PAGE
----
Walls that divide people

Shoma A. Chatterji on Supriyo Senís 12-minute documentary Wagah, which
won the Berlin Today award recently

A 12-minute documentary by Supriyo Sen, Wagah, which bagged the Berlin Today 2009 Award recently, is about an extraordinary event that takes place at the only border crossing between India and Pakistan. Every evening, thousands of cheering spectators gather to witness a patriotic parade for the ritual closing of the border.

 Supriyo Senís Wagah looks at the concept and  ideology of border
Supriyo Senís Wagah looks at the concept and ideology of border

Every evening, thousands of cheering spectators gather to witness Beating the Retreat ceremony which is held at the Wagah border every evening for the ritual closing of the border
Every evening, thousands of cheering spectators gather to witness Beating the Retreat ceremony which is held at the Wagah border every evening for the ritual closing of the border
Tribune photo: Rajiv Sharma

"I was fascinated by the way around 25,000 people from both sides of the Wagah border (that draws the metaphorical and political lines between India and Pakistan) in the north, gather in crowds just to watch the parade," says Sen about his inspiration for the film. The Berlinale Talent Campus announced this competition last year inviting filmmakers to make a 12-minute short film on the concept and the ideology of Ďborder.í

Wagah, produced by DETAiLFILM, was short-listed among the five finalists from around 350 entries from 106 countries. The competition is held under initiative of the Berlin Festival funded by the Federal Commissioner for Culture and the Media, in co-operation with the European Union and UK Film Council.

The award is not surprising. His two-part documentary Way Back Home and Imaginary Homeland won the Audience Award at the Commonwealth Film Festival in 2003. It was made with a grant from the Jan Vrijman Fund of the International Documentary Film Festival of Amsterdam. Way Back Home is a personal and intimate journey by the parents of the filmmaker to their homeland in Barisal, now in Bangladesh. As one moves along, the film slowly raises the larger question of communalism across and within the borders of India and Bangladesh, closing in on the tragic reality of human hate cutting across time and space.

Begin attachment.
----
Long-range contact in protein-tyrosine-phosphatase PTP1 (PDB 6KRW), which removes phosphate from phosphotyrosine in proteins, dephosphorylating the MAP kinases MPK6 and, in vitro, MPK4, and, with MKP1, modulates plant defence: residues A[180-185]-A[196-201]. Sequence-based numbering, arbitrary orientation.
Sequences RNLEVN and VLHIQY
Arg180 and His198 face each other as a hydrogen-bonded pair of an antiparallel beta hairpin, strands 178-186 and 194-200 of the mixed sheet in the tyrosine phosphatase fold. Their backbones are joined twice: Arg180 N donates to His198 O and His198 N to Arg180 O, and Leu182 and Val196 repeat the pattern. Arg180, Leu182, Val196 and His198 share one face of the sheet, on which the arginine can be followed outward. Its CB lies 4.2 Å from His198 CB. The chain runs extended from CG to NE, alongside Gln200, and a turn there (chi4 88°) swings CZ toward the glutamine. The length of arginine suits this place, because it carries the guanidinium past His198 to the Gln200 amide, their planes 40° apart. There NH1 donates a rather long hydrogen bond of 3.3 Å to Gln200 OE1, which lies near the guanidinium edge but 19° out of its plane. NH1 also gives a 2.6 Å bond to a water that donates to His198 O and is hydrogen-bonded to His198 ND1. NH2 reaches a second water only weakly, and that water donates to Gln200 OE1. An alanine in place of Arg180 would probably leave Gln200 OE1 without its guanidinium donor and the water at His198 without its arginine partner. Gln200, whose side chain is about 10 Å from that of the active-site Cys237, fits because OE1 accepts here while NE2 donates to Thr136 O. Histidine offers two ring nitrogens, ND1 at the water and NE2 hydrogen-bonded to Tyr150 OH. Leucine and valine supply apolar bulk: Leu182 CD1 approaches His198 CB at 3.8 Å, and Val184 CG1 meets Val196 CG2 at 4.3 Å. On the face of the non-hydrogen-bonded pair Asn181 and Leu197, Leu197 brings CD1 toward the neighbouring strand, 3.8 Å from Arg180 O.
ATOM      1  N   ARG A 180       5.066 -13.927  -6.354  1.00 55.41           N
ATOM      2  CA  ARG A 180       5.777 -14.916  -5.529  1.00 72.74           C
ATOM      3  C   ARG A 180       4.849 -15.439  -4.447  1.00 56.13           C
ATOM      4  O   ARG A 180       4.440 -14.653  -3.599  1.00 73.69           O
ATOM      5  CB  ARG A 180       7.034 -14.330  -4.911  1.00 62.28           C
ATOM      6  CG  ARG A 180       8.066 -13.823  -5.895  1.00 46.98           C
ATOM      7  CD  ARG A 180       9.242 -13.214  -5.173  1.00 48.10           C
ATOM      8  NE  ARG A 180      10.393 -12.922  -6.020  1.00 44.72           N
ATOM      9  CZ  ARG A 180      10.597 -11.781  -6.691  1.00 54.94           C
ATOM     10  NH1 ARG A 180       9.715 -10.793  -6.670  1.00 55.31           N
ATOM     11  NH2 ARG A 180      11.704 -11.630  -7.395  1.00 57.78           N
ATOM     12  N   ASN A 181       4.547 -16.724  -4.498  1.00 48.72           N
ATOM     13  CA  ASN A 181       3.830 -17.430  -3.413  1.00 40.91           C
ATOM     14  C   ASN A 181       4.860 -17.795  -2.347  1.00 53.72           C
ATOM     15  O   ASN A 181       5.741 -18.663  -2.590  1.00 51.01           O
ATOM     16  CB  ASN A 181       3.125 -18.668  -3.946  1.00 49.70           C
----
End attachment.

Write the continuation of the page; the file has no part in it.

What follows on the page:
"Since I was a child, my mother has been telling me stories of a village, a river and people she left behind as a girl of eleven. As I grew up, my father explained how the colonial rulers, religious fanatics and political power-mongers cheated the nation. All this made a deep impact on my development as a human being haunted by parents who were cut off from a cherished past for 50 years," Sen recalls.

Senís first film Wait Until Death was a 54-minute investigative documentary that explored the genocide caused by a stone-crushing factory in a tribal village. As he began his research, Supriyo found that he had become actively involved in the cause. He built up public opinion, mobilised villagers and finally followed the case up to the Supreme Court. In this way, the film reached a framework wider and deeper in scope and impact than it had set out to do. It established legal rights of the stone crushing factory workers whose safety had been compromised by the employers leading to tragic death and disease for most at a very young age.

Senís next film The Dream of Hanif was commissioned by television channel Planet. It documented the story of one of the last traditional scroll painters of Medinipur in Bengal. The Nest bagged the National Award for the Best Film on Environment and Conservation and the BFJA (Bengal Film Journalists Association) Award for the Best Documentary in 2001. The 38-minute film is a documentation of the life of Jatin Mahato, whose love for the open-billed stork that fly in droves to nest, mate and breed in and around his home has cut him off from the rest of the village. His wife Sushila, three school-going daughters and a son, are his source of support in this lone crusade.

Hope Dies Last in War made a couple of years ago, narrates the struggles of the families of some of the 54 Indian soldiers taken as Prisoners of War during the Indo-Pak war of 1971 who are yet to return home. Their lives are defined by a perennial struggle between hope and despair. But they refuse to give up the crusade for the restitution of basic human rights ó the right to live and die in oneís own country, the right to come back home, the right to a national identity. The fight has been on for nearly four decades. It is a saga of their individual and collective struggle, spanning three generations, to get their men back. It records a tragic stalemate, sufferings of love and shining moments of humanity, courage and hope.

"I discovered that children who live near the border, actually run an indigenous business in selling CDs and DVDs of films made on this parade and the watching crowds. My film is a point-of-view depiction by three children of this parade," informs Sen. Wim Wenders, reading from the juryís statement, concluded that the film is "a convincing manifesto against any wall that divides people." Interestingly, Sen has never trained in filmmaking but holds a Mastersí Degree in Journalism from the Calcutta University. His transition to films is motivated by his fascination for the power of the audio-visual media.





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